The first day drinking went like this: After the fight, I got a case of the ‘”fuck-its” and bought a suitcase of beer—30 cans from the beer distributor on Christie Street. I sat at home, put on music and drank all that warm beer. I remember talking to my new girlfriend on the phone, telling her how great Lou Reed sounded. Needless to say, she was quite upset that I had relapsed. I got drunk, then sick, and passed out. When I came to, I had a bad hangover. I had spent about $20, but I was home and nothing really bad had happened.

Nothing bad happening was the very worst thing about that first drunk, because I said to myself, “That wasn’t so bad.” In my mind I had the green light to keep drinking. But I didn’t for three weeks. I went down to Virginia to see my girlfriend and we went to lots of AA meetings together. Still, in the back of my mind, I thought maybe I could get away with drinking once in a while.

So one night, after a meeting, I was home reading the Big Book, and I came to the part where it says, “If you’re not sure you’re an alcoholic, try some controlled drinking. Try it more than once.” I thought, “What a great suggestion!” and went and got a six-pack. Then I went home, put on a baseball game and drank just four beers. I went to sleep and woke up feeling fine.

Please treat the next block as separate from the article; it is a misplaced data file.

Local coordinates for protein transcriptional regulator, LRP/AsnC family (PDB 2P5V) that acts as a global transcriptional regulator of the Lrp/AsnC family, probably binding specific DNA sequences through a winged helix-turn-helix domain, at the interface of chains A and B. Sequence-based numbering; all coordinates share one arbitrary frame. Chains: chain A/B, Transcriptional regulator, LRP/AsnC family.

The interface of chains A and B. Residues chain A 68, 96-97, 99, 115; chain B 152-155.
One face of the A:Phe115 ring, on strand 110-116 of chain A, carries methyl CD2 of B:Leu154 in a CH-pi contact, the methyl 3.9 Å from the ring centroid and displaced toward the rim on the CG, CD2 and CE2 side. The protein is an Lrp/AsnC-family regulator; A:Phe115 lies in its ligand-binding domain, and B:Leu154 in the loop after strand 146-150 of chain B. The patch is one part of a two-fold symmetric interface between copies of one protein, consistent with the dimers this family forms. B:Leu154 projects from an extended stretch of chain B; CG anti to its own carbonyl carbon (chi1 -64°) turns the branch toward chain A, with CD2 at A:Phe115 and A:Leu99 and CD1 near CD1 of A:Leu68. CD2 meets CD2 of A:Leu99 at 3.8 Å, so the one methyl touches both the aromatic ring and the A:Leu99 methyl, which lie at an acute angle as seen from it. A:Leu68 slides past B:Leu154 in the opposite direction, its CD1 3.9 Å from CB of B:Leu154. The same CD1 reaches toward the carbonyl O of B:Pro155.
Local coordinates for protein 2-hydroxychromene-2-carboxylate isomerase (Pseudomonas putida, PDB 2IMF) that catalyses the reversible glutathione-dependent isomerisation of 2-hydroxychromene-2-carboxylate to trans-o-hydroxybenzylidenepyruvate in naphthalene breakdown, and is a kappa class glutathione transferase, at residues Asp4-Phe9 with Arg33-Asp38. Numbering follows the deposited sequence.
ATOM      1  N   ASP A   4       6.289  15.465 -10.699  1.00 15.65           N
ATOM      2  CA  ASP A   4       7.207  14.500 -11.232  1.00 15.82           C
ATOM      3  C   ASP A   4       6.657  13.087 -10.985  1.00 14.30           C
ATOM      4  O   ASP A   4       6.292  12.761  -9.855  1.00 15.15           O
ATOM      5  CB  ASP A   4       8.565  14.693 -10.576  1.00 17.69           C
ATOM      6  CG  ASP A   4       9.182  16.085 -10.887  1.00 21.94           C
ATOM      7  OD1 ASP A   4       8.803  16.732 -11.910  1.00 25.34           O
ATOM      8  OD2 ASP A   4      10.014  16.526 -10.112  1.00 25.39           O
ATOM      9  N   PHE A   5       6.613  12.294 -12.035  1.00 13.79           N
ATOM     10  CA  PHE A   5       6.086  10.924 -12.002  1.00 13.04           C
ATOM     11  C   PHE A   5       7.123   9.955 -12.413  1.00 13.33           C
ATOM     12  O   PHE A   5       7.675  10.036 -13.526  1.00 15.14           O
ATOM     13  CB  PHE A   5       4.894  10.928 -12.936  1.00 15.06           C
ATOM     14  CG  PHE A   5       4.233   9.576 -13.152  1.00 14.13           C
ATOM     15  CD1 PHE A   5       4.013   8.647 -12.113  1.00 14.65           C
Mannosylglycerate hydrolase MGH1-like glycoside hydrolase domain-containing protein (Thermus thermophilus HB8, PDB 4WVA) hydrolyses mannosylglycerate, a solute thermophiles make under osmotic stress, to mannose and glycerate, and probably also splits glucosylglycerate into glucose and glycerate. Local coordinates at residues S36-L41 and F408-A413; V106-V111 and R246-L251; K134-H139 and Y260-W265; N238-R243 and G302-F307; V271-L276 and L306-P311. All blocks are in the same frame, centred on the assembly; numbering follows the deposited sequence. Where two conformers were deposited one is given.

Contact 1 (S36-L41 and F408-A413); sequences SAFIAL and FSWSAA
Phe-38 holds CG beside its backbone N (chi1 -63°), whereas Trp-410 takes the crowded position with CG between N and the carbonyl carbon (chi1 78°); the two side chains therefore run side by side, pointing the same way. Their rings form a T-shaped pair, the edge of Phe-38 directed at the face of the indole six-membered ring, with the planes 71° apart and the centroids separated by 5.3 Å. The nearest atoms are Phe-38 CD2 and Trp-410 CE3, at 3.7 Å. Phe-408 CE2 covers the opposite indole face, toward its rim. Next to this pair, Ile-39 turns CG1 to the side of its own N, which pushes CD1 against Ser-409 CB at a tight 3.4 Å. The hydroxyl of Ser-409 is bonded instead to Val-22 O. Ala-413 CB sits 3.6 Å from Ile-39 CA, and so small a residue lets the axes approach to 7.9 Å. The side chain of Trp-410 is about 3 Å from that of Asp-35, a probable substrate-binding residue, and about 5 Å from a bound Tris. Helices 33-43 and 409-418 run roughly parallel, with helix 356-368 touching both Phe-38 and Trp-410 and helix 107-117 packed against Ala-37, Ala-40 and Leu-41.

Then I was off to the races. I have heard people say that when we drink after a period of sobriety, we pick up exactly where we left off. What happened to me was even more dangerous: I “got away” with drinking for a while before the devastating consequences came back.

My girlfriend moved back to New York to live with me. Soon after, she relapsed. Now I had a partner. I’d be lying if I said we didn’t have any fun. The consequences didn’t happen for her right away, either. We traveled, drank fancy drinks. I thought I had arrived. I got a better-paying job and we moved into a nicer apartment. We got married.

It’s said that alcoholism is a progressive and fatal illness, that over any significant period of time, alcoholism gets worse, never better. And so it was that when things started to go downhill, a steady momentum built up: I got arrested, and she was in and out of mental hospitals, as the drugs and alcohol wreaked havoc on her bipolar disorder.

We both kept going to meetings throughout our relapsing together. Going in and out, not being able to stop or stay stopped. Seeing people come and get it while we kept drinking. Running into other people who I’d helped get sober. It reminded me of the old joke: “Be nice to your sponsees, because they may someday be your sponsor.” I can’t tell you how much shame and frustration I felt.